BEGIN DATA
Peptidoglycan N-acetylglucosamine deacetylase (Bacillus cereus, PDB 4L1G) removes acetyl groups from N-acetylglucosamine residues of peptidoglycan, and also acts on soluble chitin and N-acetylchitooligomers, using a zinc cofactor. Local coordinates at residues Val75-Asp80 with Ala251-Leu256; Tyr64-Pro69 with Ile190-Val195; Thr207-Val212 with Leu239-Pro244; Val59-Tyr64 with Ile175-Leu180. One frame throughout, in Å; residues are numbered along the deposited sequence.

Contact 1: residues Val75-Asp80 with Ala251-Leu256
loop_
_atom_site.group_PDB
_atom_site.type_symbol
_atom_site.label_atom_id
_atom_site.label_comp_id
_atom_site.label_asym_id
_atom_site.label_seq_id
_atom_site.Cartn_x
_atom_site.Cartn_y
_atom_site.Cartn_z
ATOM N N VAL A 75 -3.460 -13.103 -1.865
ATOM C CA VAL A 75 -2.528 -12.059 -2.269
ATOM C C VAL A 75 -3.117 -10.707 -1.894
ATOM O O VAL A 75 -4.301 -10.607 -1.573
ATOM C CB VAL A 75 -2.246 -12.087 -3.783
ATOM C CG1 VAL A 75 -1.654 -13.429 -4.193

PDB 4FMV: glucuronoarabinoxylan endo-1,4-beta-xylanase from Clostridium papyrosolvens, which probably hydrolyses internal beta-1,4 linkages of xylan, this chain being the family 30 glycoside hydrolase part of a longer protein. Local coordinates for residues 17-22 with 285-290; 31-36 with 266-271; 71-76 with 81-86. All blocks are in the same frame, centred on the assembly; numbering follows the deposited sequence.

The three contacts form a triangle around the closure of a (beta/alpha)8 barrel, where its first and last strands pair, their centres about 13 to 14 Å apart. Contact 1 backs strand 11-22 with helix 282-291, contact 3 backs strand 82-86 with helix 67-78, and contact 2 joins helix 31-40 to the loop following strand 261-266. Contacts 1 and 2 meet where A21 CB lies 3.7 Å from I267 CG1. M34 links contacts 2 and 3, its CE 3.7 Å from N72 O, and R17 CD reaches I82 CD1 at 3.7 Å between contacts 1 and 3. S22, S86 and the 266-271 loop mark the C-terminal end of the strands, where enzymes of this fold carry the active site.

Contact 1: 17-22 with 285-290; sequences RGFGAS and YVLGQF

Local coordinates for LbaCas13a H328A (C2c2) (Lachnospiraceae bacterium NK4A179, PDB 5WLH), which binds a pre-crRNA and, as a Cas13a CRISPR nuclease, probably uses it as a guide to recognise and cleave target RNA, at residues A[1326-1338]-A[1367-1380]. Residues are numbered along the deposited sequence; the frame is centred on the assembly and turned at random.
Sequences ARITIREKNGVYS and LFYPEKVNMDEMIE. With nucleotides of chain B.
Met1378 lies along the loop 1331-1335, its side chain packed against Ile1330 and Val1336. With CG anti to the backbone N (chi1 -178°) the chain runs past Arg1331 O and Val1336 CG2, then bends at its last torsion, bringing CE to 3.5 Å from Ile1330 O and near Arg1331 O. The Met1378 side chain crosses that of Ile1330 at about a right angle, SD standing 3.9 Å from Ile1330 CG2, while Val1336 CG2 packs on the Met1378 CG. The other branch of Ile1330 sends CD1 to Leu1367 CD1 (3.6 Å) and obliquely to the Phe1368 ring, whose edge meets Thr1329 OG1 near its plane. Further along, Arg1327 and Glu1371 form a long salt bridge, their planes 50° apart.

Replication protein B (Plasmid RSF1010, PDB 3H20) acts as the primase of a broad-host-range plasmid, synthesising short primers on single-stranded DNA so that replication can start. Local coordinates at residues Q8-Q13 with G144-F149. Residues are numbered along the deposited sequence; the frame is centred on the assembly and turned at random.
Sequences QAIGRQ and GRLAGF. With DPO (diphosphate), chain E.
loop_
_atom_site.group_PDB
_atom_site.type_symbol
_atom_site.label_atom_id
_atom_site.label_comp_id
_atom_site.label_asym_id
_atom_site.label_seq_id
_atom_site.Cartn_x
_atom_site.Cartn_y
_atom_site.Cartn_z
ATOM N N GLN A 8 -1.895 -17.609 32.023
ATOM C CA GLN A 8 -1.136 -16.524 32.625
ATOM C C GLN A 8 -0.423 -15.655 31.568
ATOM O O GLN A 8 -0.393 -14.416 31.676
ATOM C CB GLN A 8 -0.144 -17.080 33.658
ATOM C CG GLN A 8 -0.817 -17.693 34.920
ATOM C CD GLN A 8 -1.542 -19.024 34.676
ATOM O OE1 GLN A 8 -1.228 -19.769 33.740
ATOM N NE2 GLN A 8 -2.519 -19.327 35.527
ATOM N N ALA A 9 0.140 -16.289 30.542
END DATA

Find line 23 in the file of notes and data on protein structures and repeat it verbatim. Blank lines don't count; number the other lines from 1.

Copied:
Sequences ARITIREKNGVYS and LFYPEKVNMDEMIE. With nucleotides of chain B.